Here’s a solution that could tackle two of the West’s most urgent problems: a young generation priced out of affordable housing, and the loneliness and isolation of a rapidly ageing population.
or so-called millennials, like Mikyoung Ahn, a large home is a seemingly unattainable dream. She could not imagine living in a spacious detached house on the leafy outskirts of Paris, just half an hour from the Arc de Triomphe. She definitely couldn’t imagine paying just 120 Euros (£100) a month to live there.
Mikyoung and her landlady, Monique, have been living together since October, after they were matched by an organisation called Ensemble2Generations. This organisation and others like it pair elderly people with students, in an arrangement called homeshare.
An aspiring architect, she wanted to live and study in one of the world’s cultural capitals. Instead of moving in with other young people, Mikyoung chose as a landlady and housemate a
78 year old widow with a passion for patchwork.
The concept is simple, yet it attempts to bridge an intergenerational divide that exists in many parts of the world. On one side are older people, who own properties that were purchased when house prices were comparatively cheap, but who may now need some help with daily activities like shopping and cleaning.
On the other side are young people, who cannot afford to rent a decent flat, but who may have some time to spare. Mikyoung helps Monique with a range of everyday tasks. She carries Monique’s shopping in the supermarket, washes up, and has even created an instruction sheet to help Monique understand all the buttons on her TV remote.
“It’s not a big deal,” she says. “It’s just life, you know.
If I lived here, I would have to clean the dishes or take the trash out. I feel really this is my home – this is our home.
“Every night when I come back, I prepare the dinner and I put on the music that I have learned today. For example, Champs-Élysées or something like that, and we sing together.”
Monique, who is a retired schoolteacher, is now an avid fan of Downton Abbey, after being introduced to the programme by Mikyoung.
Armelle and Blandine’s relationship is like a casual friendship. They relax together in the evenings and chat about their lives. While she was away from the house for a few days, Armelle even allowed Blandine to have a house party.
“Though her contract says that she’s not allowed to have friends over, I know that I can trust her,” says Armelle, laughing. “I even helped her organise it.”
The house has a large fireplace and a spectacular view over the lakes of Cergy. Unsurprisingly, Blandine is fond of these home comforts, and is not keen on moving into a cramped student flat for the next academic year.
Homeshare schemes are now active in 16 countries across the world. Since 1999, an organisation called Homeshare International has acted as a network for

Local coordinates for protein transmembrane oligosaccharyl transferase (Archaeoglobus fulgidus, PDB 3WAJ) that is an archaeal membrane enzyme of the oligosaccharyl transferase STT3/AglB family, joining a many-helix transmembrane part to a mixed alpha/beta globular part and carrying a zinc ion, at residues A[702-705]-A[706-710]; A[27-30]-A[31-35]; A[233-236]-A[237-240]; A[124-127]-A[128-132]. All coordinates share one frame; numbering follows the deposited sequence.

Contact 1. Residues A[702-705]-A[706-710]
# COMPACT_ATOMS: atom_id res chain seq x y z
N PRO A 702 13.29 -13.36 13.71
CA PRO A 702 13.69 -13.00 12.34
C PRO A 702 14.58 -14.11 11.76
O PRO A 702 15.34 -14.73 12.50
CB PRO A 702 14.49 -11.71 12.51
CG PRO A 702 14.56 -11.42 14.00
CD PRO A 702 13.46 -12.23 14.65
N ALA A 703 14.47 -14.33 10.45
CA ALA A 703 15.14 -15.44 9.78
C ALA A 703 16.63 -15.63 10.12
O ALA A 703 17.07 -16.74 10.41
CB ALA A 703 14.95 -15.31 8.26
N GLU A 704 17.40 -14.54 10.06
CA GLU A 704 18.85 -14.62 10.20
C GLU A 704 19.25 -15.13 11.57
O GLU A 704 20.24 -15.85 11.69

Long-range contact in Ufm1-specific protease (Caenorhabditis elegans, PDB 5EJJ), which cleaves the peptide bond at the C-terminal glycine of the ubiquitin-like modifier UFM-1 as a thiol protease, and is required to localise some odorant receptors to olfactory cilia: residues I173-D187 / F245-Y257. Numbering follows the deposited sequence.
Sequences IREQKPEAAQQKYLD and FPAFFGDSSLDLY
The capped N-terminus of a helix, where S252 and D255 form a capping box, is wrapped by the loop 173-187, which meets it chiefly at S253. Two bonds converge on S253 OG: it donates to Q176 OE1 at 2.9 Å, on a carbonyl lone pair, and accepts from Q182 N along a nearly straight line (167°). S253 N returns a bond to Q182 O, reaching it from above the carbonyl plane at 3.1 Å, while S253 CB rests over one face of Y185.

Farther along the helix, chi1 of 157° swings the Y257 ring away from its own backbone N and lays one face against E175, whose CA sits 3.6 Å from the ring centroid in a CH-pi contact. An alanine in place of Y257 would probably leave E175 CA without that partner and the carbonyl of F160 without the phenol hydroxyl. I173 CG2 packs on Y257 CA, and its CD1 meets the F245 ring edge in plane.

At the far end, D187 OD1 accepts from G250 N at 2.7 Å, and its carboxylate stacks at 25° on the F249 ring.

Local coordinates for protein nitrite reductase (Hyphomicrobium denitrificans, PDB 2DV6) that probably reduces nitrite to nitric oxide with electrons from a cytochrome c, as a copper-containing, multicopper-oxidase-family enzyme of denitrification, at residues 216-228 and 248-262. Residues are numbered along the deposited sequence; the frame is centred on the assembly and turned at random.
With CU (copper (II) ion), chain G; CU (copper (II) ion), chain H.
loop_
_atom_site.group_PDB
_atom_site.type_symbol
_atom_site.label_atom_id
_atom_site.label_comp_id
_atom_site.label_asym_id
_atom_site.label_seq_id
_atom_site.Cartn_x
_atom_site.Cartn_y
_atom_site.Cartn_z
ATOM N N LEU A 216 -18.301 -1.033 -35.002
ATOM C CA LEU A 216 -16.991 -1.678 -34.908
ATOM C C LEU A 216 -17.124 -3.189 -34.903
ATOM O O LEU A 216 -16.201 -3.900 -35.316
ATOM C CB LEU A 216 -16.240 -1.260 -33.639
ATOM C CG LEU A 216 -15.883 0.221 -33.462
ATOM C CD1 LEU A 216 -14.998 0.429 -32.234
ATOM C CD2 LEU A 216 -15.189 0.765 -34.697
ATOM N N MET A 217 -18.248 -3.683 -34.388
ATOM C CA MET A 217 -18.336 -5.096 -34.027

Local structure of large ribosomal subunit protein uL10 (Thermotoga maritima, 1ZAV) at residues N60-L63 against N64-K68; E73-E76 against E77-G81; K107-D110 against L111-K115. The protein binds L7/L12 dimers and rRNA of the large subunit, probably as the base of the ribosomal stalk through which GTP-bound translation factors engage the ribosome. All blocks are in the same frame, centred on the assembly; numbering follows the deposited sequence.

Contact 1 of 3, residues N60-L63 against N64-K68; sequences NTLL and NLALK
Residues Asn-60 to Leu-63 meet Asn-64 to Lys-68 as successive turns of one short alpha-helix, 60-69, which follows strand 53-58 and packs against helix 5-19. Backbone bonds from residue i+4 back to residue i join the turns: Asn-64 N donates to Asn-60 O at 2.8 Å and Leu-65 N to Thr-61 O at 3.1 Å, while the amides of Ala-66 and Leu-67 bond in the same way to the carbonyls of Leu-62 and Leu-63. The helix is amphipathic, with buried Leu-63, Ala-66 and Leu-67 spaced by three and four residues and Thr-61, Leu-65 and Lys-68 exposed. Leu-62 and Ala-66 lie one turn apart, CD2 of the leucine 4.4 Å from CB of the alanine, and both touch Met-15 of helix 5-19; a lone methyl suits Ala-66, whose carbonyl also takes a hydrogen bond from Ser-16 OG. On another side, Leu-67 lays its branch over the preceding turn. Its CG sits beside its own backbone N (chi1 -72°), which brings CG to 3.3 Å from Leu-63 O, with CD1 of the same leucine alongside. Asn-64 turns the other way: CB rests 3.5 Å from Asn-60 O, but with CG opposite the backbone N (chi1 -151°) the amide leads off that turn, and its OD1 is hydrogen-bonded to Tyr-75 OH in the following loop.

“The benefits to the householder are they feel much safer at home because of having someone else in the house,” says Elizabeth Mills, the organisation’s director. “They’re happier, incidents of accidents and falls go down, and the reassurance for the householder’s family is absolutely enormous.”
Most programmes offer two homeshare arrangements for prospective participants. The first allows the student to live in an elderly person’s home rent-free in exchange for help around the house. The second requires the student to contribute money to household bills, but places fewer burdens on their time.
Research into homeshare projects in Spain and the USA indicates that participants are overwhelmingly satisfied by the arrangement. The Spanish study, for example, reported that 93.2% of elderly people had benefitted in some way from the programme, while 98.7% of students had benefitted.
The organisation that paired Monique and Mikyoung, Ensemble2Generations, conducts face-to-face interviews before placing people together. Students even have to put pen to paper to explain why they want a placement, so that their application can be examined by a handwriting expert. Despite this, some partnerships simply do not work out.
A major issue is that people of different generations may not always get on. Monique’s previous housemate was a young gardener who spent a lot of time out of the house. When they did occasionally eat together, the gardener did not want to have a conversation. Instead, according to Monique, he just stared vacantly at his phone. But that did not shake Monique’s confidence in homeshare.
“I never doubted whether I wanted to homeshare. I knew there were other people out there… It is a good solution for me.”
And although the gardener did not provide much companionship for Monique, experts widely acknowledge that homeshare is an effective antidote to loneliness – a problem that affects over one million elderly people in Britain, according to Age UK. Helen Bown, a policy expert who specialises in social isolation, says that the emotional support provided by a homeshare relationship often exceeds its financial advantages.
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